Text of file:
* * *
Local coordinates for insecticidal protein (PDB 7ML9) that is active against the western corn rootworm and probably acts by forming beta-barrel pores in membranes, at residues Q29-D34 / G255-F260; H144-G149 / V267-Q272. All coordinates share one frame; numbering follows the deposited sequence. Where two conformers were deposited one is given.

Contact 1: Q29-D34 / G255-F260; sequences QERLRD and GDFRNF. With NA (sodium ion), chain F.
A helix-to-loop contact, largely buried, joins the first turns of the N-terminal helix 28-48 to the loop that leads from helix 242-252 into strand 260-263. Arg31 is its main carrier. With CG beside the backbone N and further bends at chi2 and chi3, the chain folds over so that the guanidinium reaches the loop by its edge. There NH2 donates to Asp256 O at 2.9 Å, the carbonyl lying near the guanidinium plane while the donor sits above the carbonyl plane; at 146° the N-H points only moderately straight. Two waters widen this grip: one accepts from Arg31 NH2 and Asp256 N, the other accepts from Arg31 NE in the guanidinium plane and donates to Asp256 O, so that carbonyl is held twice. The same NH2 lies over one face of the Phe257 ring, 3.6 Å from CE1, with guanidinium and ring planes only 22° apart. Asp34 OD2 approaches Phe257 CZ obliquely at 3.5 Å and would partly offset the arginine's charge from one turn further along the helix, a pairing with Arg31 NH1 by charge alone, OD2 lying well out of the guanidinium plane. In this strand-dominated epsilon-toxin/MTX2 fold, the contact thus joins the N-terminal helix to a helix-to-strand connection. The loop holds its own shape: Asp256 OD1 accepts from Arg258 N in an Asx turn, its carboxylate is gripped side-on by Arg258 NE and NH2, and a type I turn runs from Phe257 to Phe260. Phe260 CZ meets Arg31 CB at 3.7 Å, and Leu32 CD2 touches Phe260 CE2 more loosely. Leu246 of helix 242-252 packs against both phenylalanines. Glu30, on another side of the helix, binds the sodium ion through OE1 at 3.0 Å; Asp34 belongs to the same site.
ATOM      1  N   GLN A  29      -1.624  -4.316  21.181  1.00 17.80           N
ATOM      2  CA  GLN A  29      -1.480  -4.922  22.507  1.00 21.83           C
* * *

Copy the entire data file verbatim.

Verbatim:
Local coordinates for insecticidal protein (PDB 7ML9) that is active against the western corn rootworm and probably acts by forming beta-barrel pores in membranes, at residues Q29-D34 / G255-F260; H144-G149 / V267-Q272. All coordinates share one frame; numbering follows the deposited sequence. Where two conformers were deposited one is given.

Contact 1: Q29-D34 / G255-F260; sequences QERLRD and GDFRNF. With NA (sodium ion), chain F.
A helix-to-loop contact, largely buried, joins the first turns of the N-terminal helix 28-48 to the loop that leads from helix 242-252 into strand 260-263. Arg31 is its main carrier. With CG beside the backbone N and further bends at chi2 and chi3, the chain folds over so that the guanidinium reaches the loop by its edge. There NH2 donates to Asp256 O at 2.9 Å, the carbonyl lying near the guanidinium plane while the donor sits above the carbonyl plane; at 146° the N-H points only moderately straight. Two waters widen this grip: one accepts from Arg31 NH2 and Asp256 N, the other accepts from Arg31 NE in the guanidinium plane and donates to Asp256 O, so that carbonyl is held twice. The same NH2 lies over one face of the Phe257 ring, 3.6 Å from CE1, with guanidinium and ring planes only 22° apart. Asp34 OD2 approaches Phe257 CZ obliquely at 3.5 Å and would partly offset the arginine's charge from one turn further along the helix, a pairing with Arg31 NH1 by charge alone, OD2 lying well out of the guanidinium plane. In this strand-dominated epsilon-toxin/MTX2 fold, the contact thus joins the N-terminal helix to a helix-to-strand connection. The loop holds its own shape: Asp256 OD1 accepts from Arg258 N in an Asx turn, its carboxylate is gripped side-on by Arg258 NE and NH2, and a type I turn runs from Phe257 to Phe260. Phe260 CZ meets Arg31 CB at 3.7 Å, and Leu32 CD2 touches Phe260 CE2 more loosely. Leu246 of helix 242-252 packs against both phenylalanines. Glu30, on another side of the helix, binds the sodium ion through OE1 at 3.0 Å; Asp34 belongs to the same site.
ATOM      1  N   GLN A  29      -1.624  -4.316  21.181  1.00 17.80           N
ATOM      2  CA  GLN A  29      -1.480  -4.922  22.507  1.00 21.83           C